Whereas fame was once confined to movie stars and athletes, the growth in consumer demand for more and more news about the lives of the famous meant the net had to be cast wider to produce more celebrities—hence the creation of celebrity politicians. In fact, this very chapter—perhaps even the entire book—is a reflection of the interest there is for the personal and private lives of people who are famous. While prime ministers back to Sir John A. Macdonald have been famous across the country, the projection of fame goes much further today. There is no better example of this in Canadian history than the celebrity story emerging in the prime ministership of Justin Trudeau, once dubbed by an opposition MP as the “celebrity-in-chief” of Canada. Whether it is selfies in Davos or Dundas or appearances on the covers of magazines such as GQ or Hello!, Trudeau is the avatar for the celebrity PM.

* * *

So what is the benefit of meeting celebrities for a prime minister? Like in any relationship, there is often a symbiosis. John Lennon and Yoko Ono were in Canada to promote their peace festival to be held at Mosport raceway the following spring. Meeting Pierre Trudeau certainly helped the cause. As for the prime minister, after more than a year and a half in office and his popularity on the wane, he and his handlers saw these types of endorsements as only beneficial for him. As Tim Porteous, Trudeau’s speechwriter at the time recounted, “For the prime minister’s staff, the principal object of the PM meeting John and Yoko was not the discussion of how to achieve world peace. The proposal was for fifteen minutes of conversation and — more importantly — fifteen minutes of photography.”

Porteous and Trudeau got their money shot, partly by happenstance. Peter Bregg, the Canadian Press photographer who took the famous picture of the threesome, got his unique vantage point by being one of the last photographers to join the PM, Lennon, and Ono, in the prime minister’s office.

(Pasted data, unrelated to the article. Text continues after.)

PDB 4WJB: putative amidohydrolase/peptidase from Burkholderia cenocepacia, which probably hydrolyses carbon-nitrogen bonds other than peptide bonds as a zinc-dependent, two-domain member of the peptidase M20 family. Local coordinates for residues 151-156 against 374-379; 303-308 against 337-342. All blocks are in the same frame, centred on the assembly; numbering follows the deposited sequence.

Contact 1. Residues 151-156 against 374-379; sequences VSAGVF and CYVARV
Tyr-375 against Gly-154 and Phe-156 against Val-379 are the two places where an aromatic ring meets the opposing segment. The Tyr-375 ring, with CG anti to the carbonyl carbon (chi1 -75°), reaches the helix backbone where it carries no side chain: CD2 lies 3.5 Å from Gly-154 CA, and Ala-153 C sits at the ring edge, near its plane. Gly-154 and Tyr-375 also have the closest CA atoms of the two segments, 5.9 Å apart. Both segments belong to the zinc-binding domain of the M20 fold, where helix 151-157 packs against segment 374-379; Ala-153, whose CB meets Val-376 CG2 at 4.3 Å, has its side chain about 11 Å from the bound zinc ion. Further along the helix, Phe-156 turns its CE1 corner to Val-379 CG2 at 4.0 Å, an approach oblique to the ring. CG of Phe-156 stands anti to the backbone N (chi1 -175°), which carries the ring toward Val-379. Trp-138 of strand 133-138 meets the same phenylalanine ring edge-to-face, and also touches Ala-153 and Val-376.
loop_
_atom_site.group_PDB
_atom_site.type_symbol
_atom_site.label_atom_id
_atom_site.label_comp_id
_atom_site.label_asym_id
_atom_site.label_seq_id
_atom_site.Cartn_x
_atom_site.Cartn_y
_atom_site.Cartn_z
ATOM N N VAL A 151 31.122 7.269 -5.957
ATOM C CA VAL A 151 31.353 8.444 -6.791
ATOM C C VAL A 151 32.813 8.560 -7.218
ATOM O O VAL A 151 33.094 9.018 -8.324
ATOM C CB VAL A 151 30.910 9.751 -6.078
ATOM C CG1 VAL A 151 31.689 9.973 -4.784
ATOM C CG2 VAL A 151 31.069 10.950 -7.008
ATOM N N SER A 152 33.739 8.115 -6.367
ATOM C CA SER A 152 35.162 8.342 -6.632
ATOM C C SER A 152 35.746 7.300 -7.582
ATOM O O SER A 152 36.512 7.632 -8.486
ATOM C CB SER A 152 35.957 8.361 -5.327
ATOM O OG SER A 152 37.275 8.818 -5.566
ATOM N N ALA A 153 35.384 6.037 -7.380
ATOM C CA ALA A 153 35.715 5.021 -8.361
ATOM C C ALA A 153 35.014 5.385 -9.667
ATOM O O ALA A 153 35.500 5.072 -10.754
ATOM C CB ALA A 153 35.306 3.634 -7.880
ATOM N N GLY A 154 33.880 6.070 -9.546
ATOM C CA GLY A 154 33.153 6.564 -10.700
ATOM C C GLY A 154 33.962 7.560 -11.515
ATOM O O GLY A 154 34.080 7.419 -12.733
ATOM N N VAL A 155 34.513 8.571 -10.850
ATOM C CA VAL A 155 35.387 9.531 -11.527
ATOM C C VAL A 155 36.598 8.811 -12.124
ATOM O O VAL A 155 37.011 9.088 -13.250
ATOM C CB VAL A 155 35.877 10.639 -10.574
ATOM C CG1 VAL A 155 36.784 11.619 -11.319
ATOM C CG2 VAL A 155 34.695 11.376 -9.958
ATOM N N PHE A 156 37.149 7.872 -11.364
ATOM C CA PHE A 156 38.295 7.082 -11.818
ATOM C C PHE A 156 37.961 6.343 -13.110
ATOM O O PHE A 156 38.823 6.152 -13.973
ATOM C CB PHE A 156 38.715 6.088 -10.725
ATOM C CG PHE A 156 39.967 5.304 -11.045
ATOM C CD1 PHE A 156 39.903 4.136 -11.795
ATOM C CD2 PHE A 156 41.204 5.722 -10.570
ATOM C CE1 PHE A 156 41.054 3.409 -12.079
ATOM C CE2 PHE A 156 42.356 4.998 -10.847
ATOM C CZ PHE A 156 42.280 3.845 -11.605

“The rest of the media were already inside so I had to kneel in front so as not to get in the way,” Bregg remembered. “This turned out to be a good thing. The problem when you have several reporters and photographers shouting questions and orders to look this way is you end up with three people looking in different directions. At one point Trudeau looked down at me and said, “watch out for this guy". All three looked at my camera and I had the shot I needed.”

While diplomacy and celebrity can go hand in hand, the latter can occasionally get in the way of the former. Prime Minister Stephen Harper found this out the hard way when he met former Soviet hockey star Vladislav Tretiak in 2007. The legendary goalie was in Ottawa as part of the thirty-fifth anniversary celebrations of the eight-game 1972 Summit Series defined by Paul Henderson’s dramatic game-winning goal with thirty-four seconds left in the final game. Harper was asked by a reporter if meeting Tretiak was a perk of the office. “Yes,” he replied with wide smile on his face. Unfortunately, for Harper, Liberian president Ellen Johnson-Sirleaf — the first African woman elected as a head of state — was also in town. The matter was raised in the House of Commons by Liberal MP Bryon Wilfert.